Mon, Jun 19, 2017 - Page 3 News List

Motorcyclists to protest with ride on freeways

By Shelley Shan  /  Staff reporter

More than 1,500 people on July 1 are to ride their large motorcycles on national freeways to petition for their right to access the roads.

The Ministry of Transportation and Communications bans motorcycles with an engine volume of 550cc or larger from using the majority of freeways on the grounds that members of the public and local governments strongly oppose the measure.

Motorcyclists can only ride on the shoulder of Freeway No. 3A (Xinhai Road) and expressways.

The petitioners said that the Legislative Yuan has already passed legislation allowing people to ride large motorcycles on certain sections of the freeways.

A proposal from the ministry to allow large motorcycles to enter the Taichung Circular Line (Freeway No. 4) and the Tainan Branch Line (Freeway No. 8) is acceptable, but not its three proposed evaluation criteria to determine if it would continue the policy, Taiwan National Motorcycles Management Industry Advancement Association chairperson Hong Tsung-pao (洪宗寶) said.

The three criteria include the accident rate, the number of traffic law violations committed by motorcyclists and whether they frequently swerve in and out off traffic, Hong said.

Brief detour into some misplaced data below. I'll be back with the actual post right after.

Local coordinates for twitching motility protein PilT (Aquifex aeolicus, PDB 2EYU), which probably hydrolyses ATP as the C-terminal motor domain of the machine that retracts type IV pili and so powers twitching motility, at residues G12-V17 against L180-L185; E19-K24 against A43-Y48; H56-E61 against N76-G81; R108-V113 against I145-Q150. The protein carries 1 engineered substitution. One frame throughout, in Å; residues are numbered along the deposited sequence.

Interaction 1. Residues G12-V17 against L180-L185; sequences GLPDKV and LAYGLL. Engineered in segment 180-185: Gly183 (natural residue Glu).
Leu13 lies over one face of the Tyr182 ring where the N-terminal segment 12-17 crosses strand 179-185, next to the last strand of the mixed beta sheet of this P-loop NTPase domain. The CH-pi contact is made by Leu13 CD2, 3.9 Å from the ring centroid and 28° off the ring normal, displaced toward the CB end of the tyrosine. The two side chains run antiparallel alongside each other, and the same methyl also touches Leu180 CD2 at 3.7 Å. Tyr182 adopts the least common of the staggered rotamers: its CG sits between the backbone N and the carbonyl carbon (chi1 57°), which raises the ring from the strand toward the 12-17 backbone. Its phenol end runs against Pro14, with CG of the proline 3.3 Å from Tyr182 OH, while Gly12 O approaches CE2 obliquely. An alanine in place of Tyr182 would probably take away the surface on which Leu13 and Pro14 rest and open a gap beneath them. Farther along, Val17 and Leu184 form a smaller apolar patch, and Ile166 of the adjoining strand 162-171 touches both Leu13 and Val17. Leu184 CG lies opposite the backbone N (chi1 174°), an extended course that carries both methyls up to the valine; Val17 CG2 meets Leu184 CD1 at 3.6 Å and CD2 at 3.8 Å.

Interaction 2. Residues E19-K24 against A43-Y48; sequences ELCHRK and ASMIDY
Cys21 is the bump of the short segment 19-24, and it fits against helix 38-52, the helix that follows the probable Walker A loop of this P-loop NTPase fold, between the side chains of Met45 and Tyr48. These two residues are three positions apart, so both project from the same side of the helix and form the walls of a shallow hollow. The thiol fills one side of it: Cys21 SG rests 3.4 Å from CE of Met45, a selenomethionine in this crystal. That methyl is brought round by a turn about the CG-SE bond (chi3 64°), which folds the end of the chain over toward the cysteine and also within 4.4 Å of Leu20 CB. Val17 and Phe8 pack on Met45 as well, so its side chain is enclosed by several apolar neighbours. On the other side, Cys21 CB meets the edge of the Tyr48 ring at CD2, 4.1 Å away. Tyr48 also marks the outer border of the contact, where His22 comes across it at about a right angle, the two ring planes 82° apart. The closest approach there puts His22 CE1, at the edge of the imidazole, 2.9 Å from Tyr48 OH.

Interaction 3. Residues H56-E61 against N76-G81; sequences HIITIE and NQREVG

The standards were formulated based on data gathered from motorcycles operating on regular roads, rather than on freeways, he said.

Hong also pointed to a presentation from the ministry, which showed that there were no deaths resulting from traffic accidents caused by large motorcycles on Freeway No. 3A and expressways.

The presentation also showed that the number of traffic violations committed by motorcyclists on Freeway No. 3A and expressways was only about one-eighth of that committed by large passenger vehicles.

More than 90 percent of traffic law infringements on freeways were committed by small passenger vehicles, proving that large motorcycles would not create any more danger, he said.

“How can the ministry use data collected from regular roads to determine if people can ride large motorcycles on freeways?” Hong said, adding that it would also have to monitor how they behave between next month and June next year before deciding if motorcyclists could continue driving on Freeway No. 4 and Freeway No. 8.

The ministry should immediately make the freeways accessible to large motorcycles, Hong said, adding that the association would only agree to postpone the launch of the policy for another six months.

The government should use the six months to the inform the public about the policy change, he said, adding that the association would also use this period to educate its members about the importance of abiding by the law.

The ministry can punish the motorcyclists or ask them to address the violations, but it should not take back their right to access freeways if they break the regulations and cause accidents, he said.

Motorcyclists joining the protest on July 1 can access freeways from any interchange at any time, provided that they do not speed, swerve in an out of traffic, ride beside another vehicle in the same lane, refuse police inspection or violate traffic regulations, the association said.

Association members should not act alone and should gather at Ketagalan Boulevard for a rally after their ride, it added.

Deputy Minister of Transportation and Communications Chi Wen-jong (祁文中) said that while he respects the association’s petition, he would remind motorcyclists that all people share the use of freeways.

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